Earlier, the industries were only limited to environmental laws and regulations set by Government bodies. Traditional understanding of environmental management was limited to "cleaning up the mess" after production is completed. Environmental management in many companies is oriented to compliance, remediation of contaminated land, and reduction of targeted hazardous materials [2]. Then, they start talking only about green production which was only limited to eco friendly products and processes. It is a very proven fact that eco-factories are not only the solution if they are producing the unsustainable products [14]. Therefore, companies are proactively coming forward to develop sustainability. Many of these companies are now going beyond environmental performance and are now beginning to discuss sustainability. Sustainability pushes the environmental envelope and challenges companies to consider issues such as the environmental impact of the materials they select, the social implications of their products and operations, and in some case the need for their product at all [4]. However, successful sustainability initiatives often require fundamental product redesign and operational rethinking [9]. Therefore, achieving solutions to environmental problems that we face today requires long-term potential actions for sustainable development [13]. In long term, sustainable enterprise resilience can be defined as the "capacity for an enterprise to survive, adapt, and grow in the face of turbulent change," and at the same time, "to increase shareholder value without increasing material throughput". Sustainable enterprise resilience within the framework of industrial ecology creates multiple business opportunities through green technologies, reduction of raw material and energy use [18].

Dimensions of Sustainability in Manufacturing

The Institution of Chemical Engineers (IChemE) published a set of sustainability indicators in 2002 to measure the sustainability of operations within the process industry. The different

Figure 2: - Indicators of sustainable development [9].

Indicators given in this figure have considerable impact on the manufacturing system. It includes environmental, economic and social indictors. Environment indictors further include resource usage, emissions, waste and effluents, etc. In this regard Dowlatshahi introduced the concept of Reverse logistics and product recovery (including reuse and remanufacturing) reduce costs, enhance profits, and provide strategic advantages in such industries as automobile parts which means that a product that is designed for disassembly, remanufacturing, or reuse can have positive environmental impacts by using less resources [2,6]. Economic indicators include Profit, financial value and tax, investments, etc. Finally, social indicators include workplace, society, etc. So, these indicators have to be maintained for sustainable development of industry. Another view of these indicators has been given in figure 3, which is directly related to sustainable production.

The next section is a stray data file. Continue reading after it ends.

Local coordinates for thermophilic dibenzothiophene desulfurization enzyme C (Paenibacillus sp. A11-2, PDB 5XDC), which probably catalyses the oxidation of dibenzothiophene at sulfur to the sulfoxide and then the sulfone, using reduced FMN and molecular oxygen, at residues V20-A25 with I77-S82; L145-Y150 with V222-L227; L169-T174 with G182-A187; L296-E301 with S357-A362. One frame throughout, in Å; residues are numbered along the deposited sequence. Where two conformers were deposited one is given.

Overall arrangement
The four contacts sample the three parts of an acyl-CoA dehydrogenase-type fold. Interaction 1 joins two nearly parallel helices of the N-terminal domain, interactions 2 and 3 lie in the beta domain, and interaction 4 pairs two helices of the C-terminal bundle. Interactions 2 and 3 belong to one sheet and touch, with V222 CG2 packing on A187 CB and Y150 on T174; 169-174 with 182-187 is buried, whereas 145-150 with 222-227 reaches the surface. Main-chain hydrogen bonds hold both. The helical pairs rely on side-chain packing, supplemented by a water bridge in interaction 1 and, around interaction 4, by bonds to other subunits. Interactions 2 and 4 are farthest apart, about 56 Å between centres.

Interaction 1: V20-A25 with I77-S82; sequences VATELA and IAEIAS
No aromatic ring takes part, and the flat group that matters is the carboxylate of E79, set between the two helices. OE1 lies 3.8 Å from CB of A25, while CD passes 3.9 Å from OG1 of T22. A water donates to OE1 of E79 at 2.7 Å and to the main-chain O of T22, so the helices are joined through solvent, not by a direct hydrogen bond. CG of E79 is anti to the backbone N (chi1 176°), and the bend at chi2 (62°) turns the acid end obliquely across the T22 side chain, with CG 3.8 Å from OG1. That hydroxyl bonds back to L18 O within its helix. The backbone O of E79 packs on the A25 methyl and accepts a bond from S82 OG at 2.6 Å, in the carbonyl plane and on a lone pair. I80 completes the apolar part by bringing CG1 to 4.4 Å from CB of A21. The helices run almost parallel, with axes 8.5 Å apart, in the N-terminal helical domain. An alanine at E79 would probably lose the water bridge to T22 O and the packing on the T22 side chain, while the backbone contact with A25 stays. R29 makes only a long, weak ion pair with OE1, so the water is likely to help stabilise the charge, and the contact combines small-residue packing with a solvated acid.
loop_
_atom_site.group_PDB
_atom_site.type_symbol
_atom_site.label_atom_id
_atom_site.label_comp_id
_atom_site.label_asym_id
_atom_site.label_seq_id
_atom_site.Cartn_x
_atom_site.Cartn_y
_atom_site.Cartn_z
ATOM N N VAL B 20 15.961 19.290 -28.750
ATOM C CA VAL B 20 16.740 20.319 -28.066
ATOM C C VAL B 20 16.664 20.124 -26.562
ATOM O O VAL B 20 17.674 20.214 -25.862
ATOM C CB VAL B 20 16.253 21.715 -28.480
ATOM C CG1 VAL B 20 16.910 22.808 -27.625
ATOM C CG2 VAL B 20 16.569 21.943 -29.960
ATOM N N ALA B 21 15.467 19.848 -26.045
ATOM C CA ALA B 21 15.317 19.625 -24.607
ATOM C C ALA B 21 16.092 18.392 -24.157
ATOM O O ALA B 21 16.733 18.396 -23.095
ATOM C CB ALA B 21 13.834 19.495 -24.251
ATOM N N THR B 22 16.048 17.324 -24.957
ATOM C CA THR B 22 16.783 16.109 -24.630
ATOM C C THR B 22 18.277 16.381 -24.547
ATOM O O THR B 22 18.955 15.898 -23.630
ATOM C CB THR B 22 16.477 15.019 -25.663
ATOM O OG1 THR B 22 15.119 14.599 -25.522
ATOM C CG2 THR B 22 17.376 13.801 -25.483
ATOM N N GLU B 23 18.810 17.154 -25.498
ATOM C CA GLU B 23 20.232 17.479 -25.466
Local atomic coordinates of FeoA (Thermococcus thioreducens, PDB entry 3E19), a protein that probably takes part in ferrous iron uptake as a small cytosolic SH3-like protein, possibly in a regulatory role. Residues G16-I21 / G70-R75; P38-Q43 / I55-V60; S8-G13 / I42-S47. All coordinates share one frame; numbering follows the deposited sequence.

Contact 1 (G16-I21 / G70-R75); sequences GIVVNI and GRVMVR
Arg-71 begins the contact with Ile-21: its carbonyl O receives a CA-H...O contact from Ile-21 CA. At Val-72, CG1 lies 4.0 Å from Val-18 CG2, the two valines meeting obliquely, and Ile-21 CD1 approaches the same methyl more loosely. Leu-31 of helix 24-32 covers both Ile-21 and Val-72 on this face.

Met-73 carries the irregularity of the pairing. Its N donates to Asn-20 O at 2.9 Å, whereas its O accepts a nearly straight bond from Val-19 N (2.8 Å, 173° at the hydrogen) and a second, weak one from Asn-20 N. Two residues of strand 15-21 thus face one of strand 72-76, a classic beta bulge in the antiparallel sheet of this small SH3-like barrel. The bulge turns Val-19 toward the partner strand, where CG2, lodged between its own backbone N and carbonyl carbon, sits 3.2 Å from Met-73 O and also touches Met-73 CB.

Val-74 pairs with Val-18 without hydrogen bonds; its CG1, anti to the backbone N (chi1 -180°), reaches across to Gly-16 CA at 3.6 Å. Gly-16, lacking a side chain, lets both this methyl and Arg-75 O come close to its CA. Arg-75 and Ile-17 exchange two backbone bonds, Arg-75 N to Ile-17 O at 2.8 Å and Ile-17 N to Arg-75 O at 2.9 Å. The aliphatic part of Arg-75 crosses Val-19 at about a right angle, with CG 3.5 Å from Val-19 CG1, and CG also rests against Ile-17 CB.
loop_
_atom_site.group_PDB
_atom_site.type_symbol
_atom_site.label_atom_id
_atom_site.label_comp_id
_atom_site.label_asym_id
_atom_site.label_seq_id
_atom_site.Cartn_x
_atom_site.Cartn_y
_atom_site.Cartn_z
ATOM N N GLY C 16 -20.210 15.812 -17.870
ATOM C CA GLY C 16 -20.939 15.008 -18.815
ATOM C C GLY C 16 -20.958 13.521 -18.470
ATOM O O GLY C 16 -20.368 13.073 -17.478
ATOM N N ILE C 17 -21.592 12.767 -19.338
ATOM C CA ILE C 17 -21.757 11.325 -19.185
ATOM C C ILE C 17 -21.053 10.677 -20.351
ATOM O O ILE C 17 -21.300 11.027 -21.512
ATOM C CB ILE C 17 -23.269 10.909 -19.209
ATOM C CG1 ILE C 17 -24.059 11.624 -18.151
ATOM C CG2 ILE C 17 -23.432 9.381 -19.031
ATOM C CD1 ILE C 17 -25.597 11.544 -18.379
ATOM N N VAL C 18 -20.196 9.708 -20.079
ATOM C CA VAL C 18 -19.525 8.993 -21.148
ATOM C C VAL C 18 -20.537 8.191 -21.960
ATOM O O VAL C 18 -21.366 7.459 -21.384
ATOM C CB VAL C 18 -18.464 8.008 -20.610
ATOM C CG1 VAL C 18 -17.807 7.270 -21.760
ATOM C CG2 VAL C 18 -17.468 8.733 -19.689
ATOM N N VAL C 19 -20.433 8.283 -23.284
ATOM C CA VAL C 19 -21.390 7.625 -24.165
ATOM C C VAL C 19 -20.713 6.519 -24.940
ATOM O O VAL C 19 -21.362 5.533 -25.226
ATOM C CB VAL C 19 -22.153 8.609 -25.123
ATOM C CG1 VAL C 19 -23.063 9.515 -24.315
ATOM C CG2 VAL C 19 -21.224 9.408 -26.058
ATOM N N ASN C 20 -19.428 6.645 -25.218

Figure.3: - Efficiency and sustainability [16].

In figure 3, the holistic view of production system has been given. If the overall effectiveness of the industry has to be improved then the company has to pay proper attention towards economic, ecological and social factors of production, which in return result in sustainable production. It supports the idea given in figure 2.

Hart & Milstein (2003) have explained two important concepts for sustainable value creation, which are, Global drivers of sustainability and Sustainable value. In short, global sustainability is a complex, multi-dimensional concept. Creating sustainable value thus requires that firms address each of the four broad sets of drivers. First, firms can create value by reducing the level of material consumption and pollution associated with rapid industrialization. Second, firms can create value by operating at greater levels of transparency and responsiveness, as driven by civil society. Third, firms can create value through the development of new, disruptive technologies that hold the potential to greatly shrink the size of the human footprint on the planet. Finally, firms can create value by meeting the needs of those at the bottom of the world income pyramid in a way that facilitates inclusive wealth creation and distribution [8].

Figure 4: - The Hart-Milstein matrix for assessing the value of sustainability [8].

The concept of sustainable value has been shown in the figure 4. Firms are challenged to reduce waste from current operations (pollution prevention), while simultaneously moving toward more sustainable technologies for competencies (clean technology). Firms are also challenged to engage in extensive interaction with external stakeholders, regarding both current offerings (product stewardship) as well as how they might develop economically sound solutions to social and environmental problems for the future (sustainability vision) [8].